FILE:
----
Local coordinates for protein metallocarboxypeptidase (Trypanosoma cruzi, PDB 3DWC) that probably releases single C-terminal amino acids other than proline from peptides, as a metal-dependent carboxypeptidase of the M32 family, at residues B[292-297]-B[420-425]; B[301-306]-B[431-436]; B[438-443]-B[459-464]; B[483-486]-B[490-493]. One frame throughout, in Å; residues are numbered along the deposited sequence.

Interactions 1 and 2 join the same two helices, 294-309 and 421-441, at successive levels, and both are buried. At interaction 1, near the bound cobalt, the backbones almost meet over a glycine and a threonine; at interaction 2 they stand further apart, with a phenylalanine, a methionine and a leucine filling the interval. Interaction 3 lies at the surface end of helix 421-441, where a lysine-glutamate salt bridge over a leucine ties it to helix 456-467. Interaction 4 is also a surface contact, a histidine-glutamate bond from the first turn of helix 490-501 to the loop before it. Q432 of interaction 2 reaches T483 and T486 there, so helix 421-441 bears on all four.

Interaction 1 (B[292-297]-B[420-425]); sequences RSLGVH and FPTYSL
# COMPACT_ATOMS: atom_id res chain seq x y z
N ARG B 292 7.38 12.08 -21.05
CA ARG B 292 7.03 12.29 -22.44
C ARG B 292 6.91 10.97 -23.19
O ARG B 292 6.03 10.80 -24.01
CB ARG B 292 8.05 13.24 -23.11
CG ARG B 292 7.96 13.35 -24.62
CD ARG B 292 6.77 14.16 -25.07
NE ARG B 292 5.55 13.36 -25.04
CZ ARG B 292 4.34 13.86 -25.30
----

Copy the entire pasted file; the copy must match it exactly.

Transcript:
Local coordinates for protein metallocarboxypeptidase (Trypanosoma cruzi, PDB 3DWC) that probably releases single C-terminal amino acids other than proline from peptides, as a metal-dependent carboxypeptidase of the M32 family, at residues B[292-297]-B[420-425]; B[301-306]-B[431-436]; B[438-443]-B[459-464]; B[483-486]-B[490-493]. One frame throughout, in Å; residues are numbered along the deposited sequence.

Interactions 1 and 2 join the same two helices, 294-309 and 421-441, at successive levels, and both are buried. At interaction 1, near the bound cobalt, the backbones almost meet over a glycine and a threonine; at interaction 2 they stand further apart, with a phenylalanine, a methionine and a leucine filling the interval. Interaction 3 lies at the surface end of helix 421-441, where a lysine-glutamate salt bridge over a leucine ties it to helix 456-467. Interaction 4 is also a surface contact, a histidine-glutamate bond from the first turn of helix 490-501 to the loop before it. Q432 of interaction 2 reaches T483 and T486 there, so helix 421-441 bears on all four.

Interaction 1 (B[292-297]-B[420-425]); sequences RSLGVH and FPTYSL
# COMPACT_ATOMS: atom_id res chain seq x y z
N ARG B 292 7.38 12.08 -21.05
CA ARG B 292 7.03 12.29 -22.44
C ARG B 292 6.91 10.97 -23.19
O ARG B 292 6.03 10.80 -24.01
CB ARG B 292 8.05 13.24 -23.11
CG ARG B 292 7.96 13.35 -24.62
CD ARG B 292 6.77 14.16 -25.07
NE ARG B 292 5.55 13.36 -25.04
CZ ARG B 292 4.34 13.86 -25.30